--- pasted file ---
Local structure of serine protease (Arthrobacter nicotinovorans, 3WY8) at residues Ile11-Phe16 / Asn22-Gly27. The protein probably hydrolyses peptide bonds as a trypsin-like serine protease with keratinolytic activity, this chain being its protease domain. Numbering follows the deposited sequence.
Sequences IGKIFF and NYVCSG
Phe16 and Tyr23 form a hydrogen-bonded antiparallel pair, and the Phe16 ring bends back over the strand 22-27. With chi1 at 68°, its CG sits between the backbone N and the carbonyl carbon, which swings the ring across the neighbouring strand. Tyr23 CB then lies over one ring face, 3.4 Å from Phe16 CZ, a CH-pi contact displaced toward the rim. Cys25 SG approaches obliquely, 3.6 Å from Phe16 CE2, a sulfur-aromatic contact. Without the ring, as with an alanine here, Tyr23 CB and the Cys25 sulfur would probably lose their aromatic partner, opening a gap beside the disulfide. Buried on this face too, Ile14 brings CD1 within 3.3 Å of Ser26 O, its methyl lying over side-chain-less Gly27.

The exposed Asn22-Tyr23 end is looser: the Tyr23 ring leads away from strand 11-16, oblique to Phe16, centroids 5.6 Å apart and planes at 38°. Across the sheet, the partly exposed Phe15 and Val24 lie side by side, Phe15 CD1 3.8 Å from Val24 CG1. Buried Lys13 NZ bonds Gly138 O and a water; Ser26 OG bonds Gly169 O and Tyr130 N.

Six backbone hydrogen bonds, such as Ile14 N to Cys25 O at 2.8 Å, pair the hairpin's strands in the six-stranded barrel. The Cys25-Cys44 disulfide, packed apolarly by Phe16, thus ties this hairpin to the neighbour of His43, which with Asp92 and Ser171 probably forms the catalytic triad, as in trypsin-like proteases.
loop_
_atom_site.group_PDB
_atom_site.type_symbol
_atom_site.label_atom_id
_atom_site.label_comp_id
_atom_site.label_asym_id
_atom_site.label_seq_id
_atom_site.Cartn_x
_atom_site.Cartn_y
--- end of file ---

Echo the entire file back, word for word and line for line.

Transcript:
Local structure of serine protease (Arthrobacter nicotinovorans, 3WY8) at residues Ile11-Phe16 / Asn22-Gly27. The protein probably hydrolyses peptide bonds as a trypsin-like serine protease with keratinolytic activity, this chain being its protease domain. Numbering follows the deposited sequence.
Sequences IGKIFF and NYVCSG
Phe16 and Tyr23 form a hydrogen-bonded antiparallel pair, and the Phe16 ring bends back over the strand 22-27. With chi1 at 68°, its CG sits between the backbone N and the carbonyl carbon, which swings the ring across the neighbouring strand. Tyr23 CB then lies over one ring face, 3.4 Å from Phe16 CZ, a CH-pi contact displaced toward the rim. Cys25 SG approaches obliquely, 3.6 Å from Phe16 CE2, a sulfur-aromatic contact. Without the ring, as with an alanine here, Tyr23 CB and the Cys25 sulfur would probably lose their aromatic partner, opening a gap beside the disulfide. Buried on this face too, Ile14 brings CD1 within 3.3 Å of Ser26 O, its methyl lying over side-chain-less Gly27.

The exposed Asn22-Tyr23 end is looser: the Tyr23 ring leads away from strand 11-16, oblique to Phe16, centroids 5.6 Å apart and planes at 38°. Across the sheet, the partly exposed Phe15 and Val24 lie side by side, Phe15 CD1 3.8 Å from Val24 CG1. Buried Lys13 NZ bonds Gly138 O and a water; Ser26 OG bonds Gly169 O and Tyr130 N.

Six backbone hydrogen bonds, such as Ile14 N to Cys25 O at 2.8 Å, pair the hairpin's strands in the six-stranded barrel. The Cys25-Cys44 disulfide, packed apolarly by Phe16, thus ties this hairpin to the neighbour of His43, which with Asp92 and Ser171 probably forms the catalytic triad, as in trypsin-like proteases.
loop_
_atom_site.group_PDB
_atom_site.type_symbol
_atom_site.label_atom_id
_atom_site.label_comp_id
_atom_site.label_asym_id
_atom_site.label_seq_id
_atom_site.Cartn_x
_atom_site.Cartn_y